In a frying pan filmed with olive oil, saute the eggplant over medium heat until cooked through but not crispy brown, approximately 8 minutes. Drain on paper towels.

Dice eggplant and place in a bowl with remaining ingredients. Mix thoroughly (with your hands -- the eggplant should break down), and set aside to marinate for several hours at room temperature.

Can be made up to 1 day ahead.

[Printer-friendly recipe.]


More recipes in The Perfect Pantry:
Roasted eggplant spread with garlic, pepper and onions
Cold aubergine salad
Caponata
"Poor little eggplants"
Ratatouille soup

Other recipes that use these pantry ingredients:
Grilled eggplant, grape tomato, and feta salad with amazing basil, parsley, and caper sauce, from Kalyn's Kitchen
Grilled stuffed eggplant, from Andrea Meyers
Honey garlic grilled eggplant, from Beyond Salmon
Sichuan eggplant, from Simply Recipes
Pickled fairy tale eggplant, from Food in Jars

Need more creative ideas for using tomatoes all year round? Get 25 Tomatoes, my e-book packed with fantastic recipes, full-color photos and a fun video tutorial. With the FREE Kindle Reading app, delicious tomato recipes will always be just one click away on any computer, tablet or smart phone. Click here to learn more.

Moroccan eggplant salad with tomatoes.

Comments

Sounds delicious! Can you give approximate weight of eggplant, liq volume of lemon juice?

Susan, the beauty of this recipe is that exact proportions aren't necessary. I use medium eggplants, all different varieties, and all sizes of lemon. It always seems to work out. The recipe was given to me by a woman who, very much like my grandmother, seldom measured anything.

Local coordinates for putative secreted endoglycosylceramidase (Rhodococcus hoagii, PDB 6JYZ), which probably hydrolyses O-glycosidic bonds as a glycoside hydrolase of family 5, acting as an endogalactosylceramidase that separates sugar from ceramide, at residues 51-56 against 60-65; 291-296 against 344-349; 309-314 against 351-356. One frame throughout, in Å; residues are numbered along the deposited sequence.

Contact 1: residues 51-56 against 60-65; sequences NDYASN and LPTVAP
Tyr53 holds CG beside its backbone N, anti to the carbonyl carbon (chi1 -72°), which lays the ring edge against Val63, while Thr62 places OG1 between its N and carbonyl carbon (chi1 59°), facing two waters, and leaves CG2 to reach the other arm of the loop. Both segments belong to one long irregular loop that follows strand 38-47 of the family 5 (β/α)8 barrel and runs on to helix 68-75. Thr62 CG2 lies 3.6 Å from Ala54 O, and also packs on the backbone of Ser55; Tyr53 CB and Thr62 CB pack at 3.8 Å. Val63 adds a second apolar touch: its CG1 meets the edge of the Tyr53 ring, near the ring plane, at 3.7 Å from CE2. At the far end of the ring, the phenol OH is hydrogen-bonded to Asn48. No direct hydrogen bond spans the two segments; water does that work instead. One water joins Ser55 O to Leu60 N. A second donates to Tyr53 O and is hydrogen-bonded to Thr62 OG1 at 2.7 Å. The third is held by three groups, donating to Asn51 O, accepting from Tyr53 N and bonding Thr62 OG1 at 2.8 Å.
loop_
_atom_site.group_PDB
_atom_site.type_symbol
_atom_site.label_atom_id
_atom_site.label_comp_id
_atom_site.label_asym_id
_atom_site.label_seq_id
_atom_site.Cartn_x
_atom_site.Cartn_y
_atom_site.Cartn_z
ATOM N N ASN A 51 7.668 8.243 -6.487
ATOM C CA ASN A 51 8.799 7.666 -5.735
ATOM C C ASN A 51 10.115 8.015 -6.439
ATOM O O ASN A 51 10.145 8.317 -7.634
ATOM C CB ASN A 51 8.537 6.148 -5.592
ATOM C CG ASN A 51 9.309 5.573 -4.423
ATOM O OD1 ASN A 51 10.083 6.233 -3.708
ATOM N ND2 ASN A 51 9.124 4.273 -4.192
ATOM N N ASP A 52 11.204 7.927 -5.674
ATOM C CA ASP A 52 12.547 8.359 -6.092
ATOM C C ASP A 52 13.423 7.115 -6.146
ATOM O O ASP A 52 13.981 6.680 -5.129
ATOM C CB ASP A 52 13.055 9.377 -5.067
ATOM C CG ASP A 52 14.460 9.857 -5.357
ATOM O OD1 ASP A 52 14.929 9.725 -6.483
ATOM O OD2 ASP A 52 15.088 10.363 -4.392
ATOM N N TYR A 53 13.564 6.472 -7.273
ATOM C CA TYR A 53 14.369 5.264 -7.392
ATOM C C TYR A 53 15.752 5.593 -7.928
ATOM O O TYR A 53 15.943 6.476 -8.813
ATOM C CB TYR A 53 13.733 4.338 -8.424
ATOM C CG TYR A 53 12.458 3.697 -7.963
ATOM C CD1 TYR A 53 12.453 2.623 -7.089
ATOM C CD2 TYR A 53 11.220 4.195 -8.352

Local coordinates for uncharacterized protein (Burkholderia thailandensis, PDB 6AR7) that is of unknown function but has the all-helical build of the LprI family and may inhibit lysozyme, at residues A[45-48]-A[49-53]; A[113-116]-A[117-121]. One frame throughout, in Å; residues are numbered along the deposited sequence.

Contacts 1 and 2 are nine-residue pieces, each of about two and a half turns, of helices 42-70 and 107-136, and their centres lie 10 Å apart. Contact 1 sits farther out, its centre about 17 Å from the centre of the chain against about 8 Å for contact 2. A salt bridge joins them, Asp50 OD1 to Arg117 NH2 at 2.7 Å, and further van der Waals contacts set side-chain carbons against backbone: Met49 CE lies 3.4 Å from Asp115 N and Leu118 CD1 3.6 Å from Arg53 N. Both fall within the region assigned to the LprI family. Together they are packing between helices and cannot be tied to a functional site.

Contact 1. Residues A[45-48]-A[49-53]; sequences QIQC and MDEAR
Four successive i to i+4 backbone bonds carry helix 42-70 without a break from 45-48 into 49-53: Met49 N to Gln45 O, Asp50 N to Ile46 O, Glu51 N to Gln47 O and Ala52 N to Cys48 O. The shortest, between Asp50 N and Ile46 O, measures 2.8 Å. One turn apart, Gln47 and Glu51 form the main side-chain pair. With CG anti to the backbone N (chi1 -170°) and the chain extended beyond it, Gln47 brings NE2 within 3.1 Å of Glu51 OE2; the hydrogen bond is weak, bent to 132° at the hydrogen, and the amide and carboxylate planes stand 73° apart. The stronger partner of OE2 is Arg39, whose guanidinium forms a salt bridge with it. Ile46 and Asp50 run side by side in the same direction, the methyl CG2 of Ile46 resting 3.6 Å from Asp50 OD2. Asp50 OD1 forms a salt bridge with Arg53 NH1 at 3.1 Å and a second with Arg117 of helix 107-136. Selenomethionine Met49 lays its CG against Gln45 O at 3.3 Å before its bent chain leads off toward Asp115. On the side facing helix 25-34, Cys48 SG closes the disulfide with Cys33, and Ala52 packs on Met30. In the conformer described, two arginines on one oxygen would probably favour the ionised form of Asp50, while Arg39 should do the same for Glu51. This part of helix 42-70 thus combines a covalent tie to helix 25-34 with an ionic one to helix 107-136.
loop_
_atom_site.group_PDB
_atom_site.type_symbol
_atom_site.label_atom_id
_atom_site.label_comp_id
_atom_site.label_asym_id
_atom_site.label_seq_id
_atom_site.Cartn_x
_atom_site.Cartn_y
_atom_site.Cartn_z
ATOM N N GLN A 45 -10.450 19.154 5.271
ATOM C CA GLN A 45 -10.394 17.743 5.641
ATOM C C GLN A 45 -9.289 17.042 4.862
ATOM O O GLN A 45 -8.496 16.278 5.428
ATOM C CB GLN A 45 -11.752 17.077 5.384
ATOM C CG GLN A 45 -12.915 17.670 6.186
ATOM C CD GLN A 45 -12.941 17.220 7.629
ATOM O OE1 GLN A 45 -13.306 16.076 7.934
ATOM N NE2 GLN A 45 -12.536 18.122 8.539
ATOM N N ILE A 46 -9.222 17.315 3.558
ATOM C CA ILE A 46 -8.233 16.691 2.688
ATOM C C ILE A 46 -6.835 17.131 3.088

Lydia,
I have only seen Diamond Crystal at Penzey's, not in my grocery store, but I've seen it in Penzey's stores in Virginia and several in Ohio.
I'm starting to get eggplant in the farm share, so this is a very timely recipe for me.
Thanks!

Kirsten, you can use any kosher salt, though obviously I have a strong preference. If you ever get them side by side, you'll see the difference.

Lydia, this is right up my alley. Something I could keep in my fridge and just take a spoon of every time I opened it.

Your photos are very outstanding.Love it.

Is Maldon salt (here in Europe) similar to your Diamond kosher salt?
...or can this be used in this recipe?...We also have "gros sel" here in France..which is big, coarse salt...is this preferable?

Thank you for this wonderful offering!

Jeanette, as with many salads like this, the longer it sits, the better it is!

Donna, I think Maldon salt is a bit more coarse than kosher salt, but preferable to the gros sel you're talking about.

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  • My name is Lydia Walshin. From my log house kitchen in rural northwest Rhode Island, I share recipes that use what we keep in our pantries, the usual and not-so-usual ingredients that spice up our lives.